It’s February and the days are getting increasingly longer, the sun a bit higher in the sky every day. If you’re a paddler, now is the time to start planning trips, checking CFS levels and ensuring your equipment is ready for adventure. Whether you already own your SUP and equipment or are just putting your quiver together, we here at Glide are here to offer some sound advice for when you’re ready to get back on the water.
If you already own a SUP than hopefully you have stored it in a safe, dark and dry place for the winter. Now is the time to get your board out and give it an inspection. If it is an inflatable, let’s start by pumping it up. If it’s a hard board, let’s find a well lit place to give a full inspection.
Take time to check for any damage you may not have noticed before you stored it for winter. Make sure there are no holes leaking to the core of the board or letting pressure out of the inflatable. If you do find some damage, be sure to clean and patch the areas according to manufacturers’ recommendations.
For a Glide rigid board, be sure to remove the Gore-Tex vent plug and give it a cleaning to ensure that there is no leftover sand or silt to clog the venting capabilities of the plug. Re-install with a simple socket and let your board breathe again.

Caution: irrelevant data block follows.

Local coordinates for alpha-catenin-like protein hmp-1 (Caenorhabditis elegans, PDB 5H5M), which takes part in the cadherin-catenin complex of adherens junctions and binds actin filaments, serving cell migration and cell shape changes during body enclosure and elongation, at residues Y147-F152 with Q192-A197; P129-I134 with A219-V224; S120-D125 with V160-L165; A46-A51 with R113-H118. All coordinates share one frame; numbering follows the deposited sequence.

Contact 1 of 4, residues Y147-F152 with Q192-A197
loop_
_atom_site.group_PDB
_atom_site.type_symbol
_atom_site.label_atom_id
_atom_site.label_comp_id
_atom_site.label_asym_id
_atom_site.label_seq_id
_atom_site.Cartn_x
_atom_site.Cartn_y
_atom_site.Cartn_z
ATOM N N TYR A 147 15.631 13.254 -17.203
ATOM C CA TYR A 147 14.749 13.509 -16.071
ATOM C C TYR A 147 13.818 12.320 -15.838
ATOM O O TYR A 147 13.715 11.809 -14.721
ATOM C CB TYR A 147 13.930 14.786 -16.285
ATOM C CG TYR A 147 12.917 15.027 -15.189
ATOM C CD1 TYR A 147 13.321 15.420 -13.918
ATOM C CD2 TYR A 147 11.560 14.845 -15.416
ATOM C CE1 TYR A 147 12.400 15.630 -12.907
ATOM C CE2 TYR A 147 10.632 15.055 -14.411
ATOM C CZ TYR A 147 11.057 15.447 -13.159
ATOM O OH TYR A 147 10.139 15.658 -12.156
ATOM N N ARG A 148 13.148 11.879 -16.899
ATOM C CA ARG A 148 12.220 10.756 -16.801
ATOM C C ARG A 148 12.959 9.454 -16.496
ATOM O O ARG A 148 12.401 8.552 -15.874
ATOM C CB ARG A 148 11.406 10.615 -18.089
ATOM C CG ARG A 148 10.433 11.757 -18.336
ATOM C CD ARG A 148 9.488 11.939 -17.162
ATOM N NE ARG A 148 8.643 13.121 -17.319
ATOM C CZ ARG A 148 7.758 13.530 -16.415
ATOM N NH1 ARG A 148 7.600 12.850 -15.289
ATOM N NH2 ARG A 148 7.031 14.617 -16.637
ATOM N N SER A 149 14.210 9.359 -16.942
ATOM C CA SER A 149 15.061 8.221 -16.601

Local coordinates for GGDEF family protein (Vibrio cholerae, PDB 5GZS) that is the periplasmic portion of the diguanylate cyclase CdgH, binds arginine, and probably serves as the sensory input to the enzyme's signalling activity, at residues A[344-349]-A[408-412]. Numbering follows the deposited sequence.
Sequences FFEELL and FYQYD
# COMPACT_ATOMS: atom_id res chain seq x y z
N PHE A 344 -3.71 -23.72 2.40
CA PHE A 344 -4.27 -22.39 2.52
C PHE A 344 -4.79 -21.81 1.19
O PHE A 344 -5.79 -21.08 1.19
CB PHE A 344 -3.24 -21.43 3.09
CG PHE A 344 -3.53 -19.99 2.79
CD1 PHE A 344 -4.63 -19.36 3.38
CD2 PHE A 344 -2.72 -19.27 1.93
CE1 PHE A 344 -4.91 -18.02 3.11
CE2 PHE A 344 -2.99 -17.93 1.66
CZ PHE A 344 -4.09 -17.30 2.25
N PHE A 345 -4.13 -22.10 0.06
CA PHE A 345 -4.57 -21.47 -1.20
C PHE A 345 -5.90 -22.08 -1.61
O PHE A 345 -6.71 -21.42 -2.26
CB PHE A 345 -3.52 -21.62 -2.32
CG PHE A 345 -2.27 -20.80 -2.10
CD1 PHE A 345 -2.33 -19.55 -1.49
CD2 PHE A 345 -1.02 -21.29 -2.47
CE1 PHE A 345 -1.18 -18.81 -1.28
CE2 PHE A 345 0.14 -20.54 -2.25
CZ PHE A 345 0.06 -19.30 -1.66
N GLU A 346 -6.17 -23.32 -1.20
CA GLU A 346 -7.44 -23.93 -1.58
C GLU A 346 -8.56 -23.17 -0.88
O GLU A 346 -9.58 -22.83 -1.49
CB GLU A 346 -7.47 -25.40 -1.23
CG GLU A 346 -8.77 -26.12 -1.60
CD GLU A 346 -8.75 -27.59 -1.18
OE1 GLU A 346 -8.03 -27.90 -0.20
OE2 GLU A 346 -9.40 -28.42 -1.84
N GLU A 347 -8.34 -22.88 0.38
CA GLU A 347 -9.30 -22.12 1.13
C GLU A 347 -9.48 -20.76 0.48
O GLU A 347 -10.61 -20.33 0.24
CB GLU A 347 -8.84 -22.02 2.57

If you’ve noticed some fading of the deck pad from UV sunrays and would like to bring out the color, simply use a high-grit sanding block to make the color pop again. Our non-slip, EVA, full length deck pads are die-cut and a light sanding will uncover the vibrancy of color season after season.
Another easy upgrade to be done before paddle season is in full swing is to replace the bungee cord. After a few season it may lose its elasticity, but for a few cents a foot, some new para-cord will help keep your personal belongings safely attached to your SUP.
Now that your board is ready, don’t forget to inspect your accessories. Make sure your PFD and leash are all in working order and that your paddle shaft and blade are still intact. Now all that’s left is to watch the weather like a hawk and find the earliest opportunity to shake off the cobwebs and get back into paddling shape.